Some people can carry on a complete rational conversation while drawing or painting.  Being right-brain dominant, I can’t.  Sometimes I can’t get a single word to come out of my mouth.  Once in a while the studio owner will come around to the artists and ask if they would like something to drink, and many times I have not been able to answer even though I wanted to, until I stopped drawing for the moment.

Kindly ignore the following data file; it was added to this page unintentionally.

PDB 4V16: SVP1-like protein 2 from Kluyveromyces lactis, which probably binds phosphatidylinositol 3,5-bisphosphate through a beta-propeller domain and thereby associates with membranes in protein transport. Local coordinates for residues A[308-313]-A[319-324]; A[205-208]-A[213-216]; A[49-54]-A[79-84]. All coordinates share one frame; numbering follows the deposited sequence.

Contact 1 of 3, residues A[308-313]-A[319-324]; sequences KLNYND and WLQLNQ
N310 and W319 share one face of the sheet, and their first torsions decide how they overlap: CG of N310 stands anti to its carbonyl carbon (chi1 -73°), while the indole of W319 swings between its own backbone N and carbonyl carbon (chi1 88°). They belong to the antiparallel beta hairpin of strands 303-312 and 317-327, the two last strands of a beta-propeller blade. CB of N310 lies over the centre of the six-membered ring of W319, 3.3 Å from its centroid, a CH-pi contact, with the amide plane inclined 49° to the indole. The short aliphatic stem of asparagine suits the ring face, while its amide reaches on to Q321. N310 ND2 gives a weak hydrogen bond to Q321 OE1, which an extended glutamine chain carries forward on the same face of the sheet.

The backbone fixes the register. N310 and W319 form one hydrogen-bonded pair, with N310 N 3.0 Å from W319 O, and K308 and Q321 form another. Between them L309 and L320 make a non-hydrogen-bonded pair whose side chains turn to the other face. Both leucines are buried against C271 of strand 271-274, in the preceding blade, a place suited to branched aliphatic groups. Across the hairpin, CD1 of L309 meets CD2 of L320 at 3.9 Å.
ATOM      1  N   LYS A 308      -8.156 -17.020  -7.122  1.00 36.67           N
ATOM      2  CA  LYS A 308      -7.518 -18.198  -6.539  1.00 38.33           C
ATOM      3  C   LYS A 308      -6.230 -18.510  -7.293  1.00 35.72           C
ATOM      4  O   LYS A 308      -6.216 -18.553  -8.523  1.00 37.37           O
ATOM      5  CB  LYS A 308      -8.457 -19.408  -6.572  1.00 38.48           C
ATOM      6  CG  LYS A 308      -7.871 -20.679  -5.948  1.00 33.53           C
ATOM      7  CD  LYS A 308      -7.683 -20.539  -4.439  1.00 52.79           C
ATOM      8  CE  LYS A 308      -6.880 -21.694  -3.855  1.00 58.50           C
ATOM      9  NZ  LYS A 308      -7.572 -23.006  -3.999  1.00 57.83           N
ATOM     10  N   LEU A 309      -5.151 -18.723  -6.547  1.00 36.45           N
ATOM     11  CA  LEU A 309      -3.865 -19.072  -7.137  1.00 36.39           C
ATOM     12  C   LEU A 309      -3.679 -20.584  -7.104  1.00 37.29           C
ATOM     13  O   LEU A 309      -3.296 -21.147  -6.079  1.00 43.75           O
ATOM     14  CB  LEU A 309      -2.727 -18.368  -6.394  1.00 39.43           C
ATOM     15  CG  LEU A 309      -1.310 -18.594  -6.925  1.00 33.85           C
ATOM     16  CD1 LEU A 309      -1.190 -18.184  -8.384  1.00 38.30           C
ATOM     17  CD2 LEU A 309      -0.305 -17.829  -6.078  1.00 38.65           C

So I found myself extremely challenged this week when one of the artists and the model talked all the way through one of the poses at our Wednesday evening figure drawing session.  Ordinarily, the subject would have fascinated me, but it interfered with my efforts to draw.  At first I tried to ignore their conversation and put it out of my mind, and then when I found that impossible, I found myself getting angry because I couldn’t draw very well while listening to the conversation — I kept making mistakes.  So then I tried to not be angry, to be mature, to be non-emotional and unattached, but I just found myself getting madder and madder!  Finally, I gave up and just quit drawing that pose, and waited for the pose to change before mentioning my difficulty to the artist and the model.  I had always thought that artists stayed quiet for the most part during figure drawing sessions so that they could concentrate.  It never occurred to me that it would actually be impossible for me to draw while a conversation was going on.  Thanks to my recent practice of a meditation and learning a little yoga, I think I got further along than I would have a few years ago, but apparently I don’t have enough control over my mind to be able to ignore a complete logical conversation.  When I mentioned it to the talkative artist afterwards, I said that I was going to have to come to terms with it, but the artist graciously offered simply not to talk during the poses and I have to say, I was greatly relieved.  I think the only way I could have handled it was to wad up some paper and stick it in my ears!